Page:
De verborum notatio morbi – On the etymology of diseases

I find that the more we understand about the world, the less imaginative our names for diseases. Your stomach hurts? We can look at your blood work, X-ray your gut after a barium meal and, hey presto, you have appendicitis. LAME! Maybe you’ve got The Irritable Ghosts and what’s happening is that the ghosts that are inhabting your scrotum are banging on the roof because your lungs are too loud. Treatment is shutting up and dying prematurely. Let’s explore the names of other diseases.

 

My Latin dictionary is not only useful for DotW article photos, but also if I suddenly get transported into Ancient Rome (Picture taken by Thomas Tu)

Thomas fact: I studied Latin for 5 years in high school and quite enjoyed it. Ms. Zakis seemed like a bit of a technophobe (she showed us slides from her holiday to Rome on a 35mm slide projector) so she’s probably not reading this now, but “Hi, Ms. Zakis” if you are.

 

Anyway, one of the lasting things in my memory apart from the first and second declensions (servus serve servum servi servo servo, servi servi servos servorum servis servis…) is that the Ancient Romans got hit hard by malaria and this may have hastened the fall of the Roman empire. In fact, their descendants in medieval Italy gave us the name malaria from mala aria or “bad air”. They hypothesised that malaria came from breathing in the rotting stench of marshes and swamps, to the point where they started draining them as a disease control measure. They weren’t too far from source; mosquitos carrying the malaria parasite were prevalent in the stagnant waters near the swamps of Italy.

 

Next door (empirically speaking), the Ancient Greeks were leaking out of their togas. Unsavory men would find it painful to urinate and look like they were continually ejaculating. They named this disease gonorrhoea meaning “flowing of seed”. What was actually happening was that these guys had the bacteria Neisseria gonorrhoeae growing in their urinary tracts. Their immune systems would send white blood cells to the site to eat up the bacteria. During the process, the white blood cells would die, bloated full of now-inactivated bacteria. The dead white blood cells would build up to such a degree that rivers of them would flow forth in the form of pus.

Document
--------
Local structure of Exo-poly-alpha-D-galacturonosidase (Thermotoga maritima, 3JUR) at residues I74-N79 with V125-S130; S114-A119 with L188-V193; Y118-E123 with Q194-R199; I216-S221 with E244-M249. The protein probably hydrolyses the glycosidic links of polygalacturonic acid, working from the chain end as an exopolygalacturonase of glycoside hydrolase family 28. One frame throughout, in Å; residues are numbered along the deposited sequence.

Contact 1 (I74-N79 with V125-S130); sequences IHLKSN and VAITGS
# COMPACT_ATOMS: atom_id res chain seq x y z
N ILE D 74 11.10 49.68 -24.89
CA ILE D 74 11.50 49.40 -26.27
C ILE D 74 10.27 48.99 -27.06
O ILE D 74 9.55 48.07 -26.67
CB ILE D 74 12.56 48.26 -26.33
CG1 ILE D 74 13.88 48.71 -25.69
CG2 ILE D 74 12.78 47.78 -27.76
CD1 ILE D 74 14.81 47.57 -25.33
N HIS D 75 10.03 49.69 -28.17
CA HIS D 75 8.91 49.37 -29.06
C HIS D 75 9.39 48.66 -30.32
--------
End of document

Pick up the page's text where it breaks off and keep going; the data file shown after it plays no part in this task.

If they lived through that, in their old age they might develop grotesque lumps all over their body. These growths might burst through the skin and reveal their seeping, decaying interiors. They’d be accompanied with a chronic vice-like pain, as if they were being pinched by a giant crab, or cancer in Greek. Of course, the ancients probably didn’t know that cancer was composed of the body’s own cells and most certainly didn’t know that cancer was actually hundreds of different diseases with just as many causes.

 

Syphilis was also a problem in ancient times (and has been until recently when penicillin was invented in the 1940s). The name syphilis came from a character’s name in an early 15th century poem by a Veronese doctor Girolamo Fracastroro called “Syphilis, sive Morbus Gallicus“, literally Syphilis or the French Disease. In this poem, Syphilis the shepherd is named as the first sufferer of the disease.

 

Later on, this disease picked up the euphemistic title The Great Pox. As I’d described earlier, one of the earliest signs of syphilis was a large (big as the end of your finger) painless ulcer at the site of infection. Once healed, it would leave a great, big pock mark. This differentiated it from the other disease going around at the time, smallpox. This would leave its victims disfigured with tiny pocks all over their body, as if they’d been fired upon with birdshot.

 

Anyway, the golden age of disease etymology seems to be over. The classical names of Consumption, Shingles and The Kissing Disease have slowly been replaced by the precise awkward terms of transmissible spongiform encephalopathy, acquired immunodeficiency syndrome and primary hepatocellular carcinoma. Maybe one day we will regain the poetry of diseases…

 

I find that the more we understand about the world, the less imaginative our names for diseases. Your stomach hurts? We can look at your blood work, X-ray your gut after a barium meal and, hey presto, you have appendicitis. LAME! Maybe you’ve got The Irritable Ghosts and what’s happening is that the ghosts that are inhabting your scrotum are banging on the roof because your lungs are too loud. Treatment is shutting up and dying prematurely. Let’s explore the names of other diseases.